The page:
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“Mr. Kurland is a fervent advocate of the term “youth civic engagement.” He has been committed for decades to serving his communities. His service includes having been a lead coordinator for the Teens on Community Boards campaign. Al has also been my civic soul mate in the Youth and Police Building Bridges initiative, which advocates for improved communication and partnerships with the NYC Police Department’s Neighborhood Policing program. A theme of this campaign, as with his book, is that when adolescent leaders are included in the civic problem-solving process, the building of trustworthy relationships with adults creates faith in one’s neighborhood by all stakeholders.”

–    Fe Florimon-

Chair of the Youth Services and Education Committee for Community Board #12 Manhattan. Former Borough President appointee to the Community School District #6 Community Education Council.

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“In my seventeen years as the Principal of PS 128 in Washington Heights, I experienced many challenges related to over-crowding, split sessions, and budget constraints. I sought effective afterschool programming which engaged my most vulnerable students. When I opened my doors to Al Kurland, Dave Crenshaw, and the Uptown Dreamers, hundreds of students were coached and involved in art projects, sports, homework help and much more by teens from the neighborhood. These teens were caring, involved, and responsible for the decisions to implement projects. This afterschool approach provided teens with a framework of ongoing communication and affirmed involvement with the program. Teen volunteers were trusted by adult staff (who were also volunteers) and became instrumental in shaping one of the most effective afterschool programs under my tenure. Many of these teens became advocates against injustice and moved on to become model professionals in our community.”

– Blanca Battino-

Former principal of PS 128M ( Manhattan); RTI Specialist; SEL trainer; and Vice-President for Community Services with Faith, Hope, and Charity

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“Teens have always been the secret weapon the Uptown Dreamers Program. One of the prime lessons I learned, while still a Hunter High School student years ago, was the prime importance of figuring out that at my core I was more than what I wore. It took the collaborative efforts of school staff and my fellow students to help me to figure this out. Each teen is like a cloud, what you see on the outside is only a cover for what is on the inside. Any given teens possesses their own source of strength. They can bring on thunder and lightning, or a summer shower to cool us off. Even when encountering a teen’s inner storms, a mentor must reach into the cloud, through the turbulence, even though the cold and hail, to find the gold within, and the silver lining. Every young person contributes to constructing a rainbow.  If you develop a relationship with a teen while believing all of this, you can find what enriches the character of a teen and assist them in generating a multiplication of social responsibilities for the common good. When working from places of authentic partnership, 1 plus 1 adds up not to 2, but equals 11. Every student is a star, and it is up to us, as trusted adults to help them shine.”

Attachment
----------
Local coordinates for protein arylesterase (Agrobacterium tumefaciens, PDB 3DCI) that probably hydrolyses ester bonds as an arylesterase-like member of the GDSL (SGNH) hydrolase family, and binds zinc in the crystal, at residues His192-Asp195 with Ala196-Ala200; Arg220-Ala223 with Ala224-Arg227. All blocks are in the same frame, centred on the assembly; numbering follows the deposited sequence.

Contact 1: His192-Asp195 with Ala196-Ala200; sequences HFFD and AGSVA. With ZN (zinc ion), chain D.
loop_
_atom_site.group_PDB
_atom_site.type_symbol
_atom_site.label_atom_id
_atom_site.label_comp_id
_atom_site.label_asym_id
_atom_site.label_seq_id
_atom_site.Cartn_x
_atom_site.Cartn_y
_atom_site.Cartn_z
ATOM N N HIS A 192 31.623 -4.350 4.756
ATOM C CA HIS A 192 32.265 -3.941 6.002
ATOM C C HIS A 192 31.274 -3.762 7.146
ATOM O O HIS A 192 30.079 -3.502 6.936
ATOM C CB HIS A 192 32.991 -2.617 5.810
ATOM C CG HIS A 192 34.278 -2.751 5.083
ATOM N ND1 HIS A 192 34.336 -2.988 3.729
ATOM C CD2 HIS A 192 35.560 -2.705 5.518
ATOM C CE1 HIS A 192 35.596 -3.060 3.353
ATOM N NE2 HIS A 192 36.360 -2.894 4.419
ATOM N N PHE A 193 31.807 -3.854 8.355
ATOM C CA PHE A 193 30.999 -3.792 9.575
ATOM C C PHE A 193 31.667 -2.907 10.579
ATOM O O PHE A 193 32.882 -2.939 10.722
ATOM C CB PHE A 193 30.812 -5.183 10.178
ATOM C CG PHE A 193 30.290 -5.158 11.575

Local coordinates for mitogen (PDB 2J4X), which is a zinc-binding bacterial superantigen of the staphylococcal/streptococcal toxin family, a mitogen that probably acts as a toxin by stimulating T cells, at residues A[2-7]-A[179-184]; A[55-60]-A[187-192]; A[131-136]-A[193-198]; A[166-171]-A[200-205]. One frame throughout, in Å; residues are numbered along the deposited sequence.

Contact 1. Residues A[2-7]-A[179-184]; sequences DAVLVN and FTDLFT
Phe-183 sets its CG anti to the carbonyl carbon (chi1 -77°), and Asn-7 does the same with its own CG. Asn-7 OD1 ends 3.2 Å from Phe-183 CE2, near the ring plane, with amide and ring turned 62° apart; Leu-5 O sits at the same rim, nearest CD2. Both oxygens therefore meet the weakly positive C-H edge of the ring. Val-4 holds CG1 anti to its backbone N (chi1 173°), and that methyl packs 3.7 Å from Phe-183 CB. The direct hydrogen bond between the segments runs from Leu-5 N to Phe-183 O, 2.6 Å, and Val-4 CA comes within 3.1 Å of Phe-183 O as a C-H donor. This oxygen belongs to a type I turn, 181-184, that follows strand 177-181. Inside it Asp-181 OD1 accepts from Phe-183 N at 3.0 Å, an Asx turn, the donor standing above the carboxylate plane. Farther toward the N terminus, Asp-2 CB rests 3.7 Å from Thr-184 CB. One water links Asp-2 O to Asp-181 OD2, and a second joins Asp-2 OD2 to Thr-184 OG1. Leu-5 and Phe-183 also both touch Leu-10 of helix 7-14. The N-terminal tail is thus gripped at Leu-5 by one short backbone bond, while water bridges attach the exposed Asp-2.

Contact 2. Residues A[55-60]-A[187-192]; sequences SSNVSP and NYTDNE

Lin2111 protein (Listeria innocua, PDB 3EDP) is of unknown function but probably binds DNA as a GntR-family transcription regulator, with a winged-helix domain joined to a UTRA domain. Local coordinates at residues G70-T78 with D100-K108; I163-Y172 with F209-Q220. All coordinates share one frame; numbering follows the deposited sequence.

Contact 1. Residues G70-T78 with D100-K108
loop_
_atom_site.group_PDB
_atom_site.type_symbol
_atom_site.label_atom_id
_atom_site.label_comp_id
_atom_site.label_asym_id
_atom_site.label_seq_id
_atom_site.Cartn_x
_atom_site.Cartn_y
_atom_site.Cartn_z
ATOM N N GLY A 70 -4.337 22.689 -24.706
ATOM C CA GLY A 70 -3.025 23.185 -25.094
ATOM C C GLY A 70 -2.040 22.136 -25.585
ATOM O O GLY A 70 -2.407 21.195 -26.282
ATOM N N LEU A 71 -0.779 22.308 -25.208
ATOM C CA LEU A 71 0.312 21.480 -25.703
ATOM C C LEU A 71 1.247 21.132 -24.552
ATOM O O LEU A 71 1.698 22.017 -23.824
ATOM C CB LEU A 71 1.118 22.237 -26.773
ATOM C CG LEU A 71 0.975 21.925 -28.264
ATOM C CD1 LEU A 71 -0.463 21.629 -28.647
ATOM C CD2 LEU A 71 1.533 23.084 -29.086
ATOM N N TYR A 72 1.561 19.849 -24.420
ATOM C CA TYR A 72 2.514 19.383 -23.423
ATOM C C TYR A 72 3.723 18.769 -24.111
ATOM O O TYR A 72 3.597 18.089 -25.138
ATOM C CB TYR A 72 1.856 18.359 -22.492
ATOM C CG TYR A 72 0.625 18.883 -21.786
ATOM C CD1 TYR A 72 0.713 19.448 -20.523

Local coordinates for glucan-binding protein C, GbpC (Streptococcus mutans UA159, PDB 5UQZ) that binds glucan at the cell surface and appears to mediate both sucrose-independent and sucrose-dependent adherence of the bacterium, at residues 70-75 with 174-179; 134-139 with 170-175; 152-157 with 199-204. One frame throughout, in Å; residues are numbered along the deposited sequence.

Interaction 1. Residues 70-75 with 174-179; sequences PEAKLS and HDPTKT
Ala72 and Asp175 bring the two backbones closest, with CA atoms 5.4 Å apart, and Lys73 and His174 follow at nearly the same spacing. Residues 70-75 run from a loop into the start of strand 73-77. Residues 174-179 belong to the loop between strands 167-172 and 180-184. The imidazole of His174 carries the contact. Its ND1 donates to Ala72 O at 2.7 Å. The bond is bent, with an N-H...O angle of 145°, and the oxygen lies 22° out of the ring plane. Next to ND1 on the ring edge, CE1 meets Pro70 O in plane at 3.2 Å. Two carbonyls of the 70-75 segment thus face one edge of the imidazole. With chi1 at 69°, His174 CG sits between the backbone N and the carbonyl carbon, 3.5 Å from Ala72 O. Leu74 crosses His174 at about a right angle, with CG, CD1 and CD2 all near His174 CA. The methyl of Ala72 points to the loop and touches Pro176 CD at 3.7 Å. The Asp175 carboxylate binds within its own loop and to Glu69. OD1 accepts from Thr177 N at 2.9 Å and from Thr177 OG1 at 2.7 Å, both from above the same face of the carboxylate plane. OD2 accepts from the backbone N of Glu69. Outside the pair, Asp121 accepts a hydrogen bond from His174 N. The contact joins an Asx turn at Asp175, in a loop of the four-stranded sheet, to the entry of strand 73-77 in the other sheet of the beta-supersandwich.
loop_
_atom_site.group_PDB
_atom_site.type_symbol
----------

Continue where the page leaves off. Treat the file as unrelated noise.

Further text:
– Coach Dave Crenshaw-

Founder of the Uptown Team Dreamers, community coach, and Black Health Specialist

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“Living in the southern section of Washington Heights in the nineteen eighties had its positives and its negatives. As a young girl relocating from Liberia, living in the United States was quite a cultural shock. Fortunately for me and my siblings, Al Kurland helped to challenge all of that when he built a youth program in Washington Heights. Al helped to shape the minds of young people through various sports programs, allowing us leadership opportunities and providing us with advocacy trainings. Through his dedication and hard work, beginning in the nineteen eighties, and continuing thereafter, moving on with my life was no longer a cultural shock for me. Washington Heights became a great place to live for me.”

– Miriam Payne-

Founder teen volunteer leader for the Uptown Dreamers and the Southern Heights afterschool program

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“Years ago, I was a teen who had been involved with the Police Athletic League’s IN STEP program. I took an active part in the campaign for obtaining the right of sixteen-and-seventeen-year-old teens to serve on New York Community Boards. I had to learn the process of advocacy and organizing, as these were new to me. As teen leaders, we worked with youth development professionals, and with New York City elected officials such as then City Councilperson Richie Torres, who was a strong advocate for our campaign. I gained exposure to the world of politics and the workings of municipal government. I am now serving as a Center Director for the Police Athletic League at the Washington Heights Armory. I now use the same techniques of empowerment that I learned as a teen, while I develop sports readiness and mental health programs for youth enrolled, beginning in elementary school, and continuing through high school.”

– Ramon Spence-

PAL IN STEP alumni,  Robert McGuire Scholarship Award winner and PAL Armory Center Director

Mentors and passages: The power of teen-centric programs

JANUARY 29,2022 | AMY HALPERN-LAFF

ALFRED H. KURLAND

Author

Al Kurland has a bachelor’s degree in Political Science from York College/CUNY and a Master of Arts degree in Special Education from New York University. His post-graduate education has continued on the streets and in classrooms in New York City. He has been a youth services and teen empowerment advocate and program manager since December of 1984.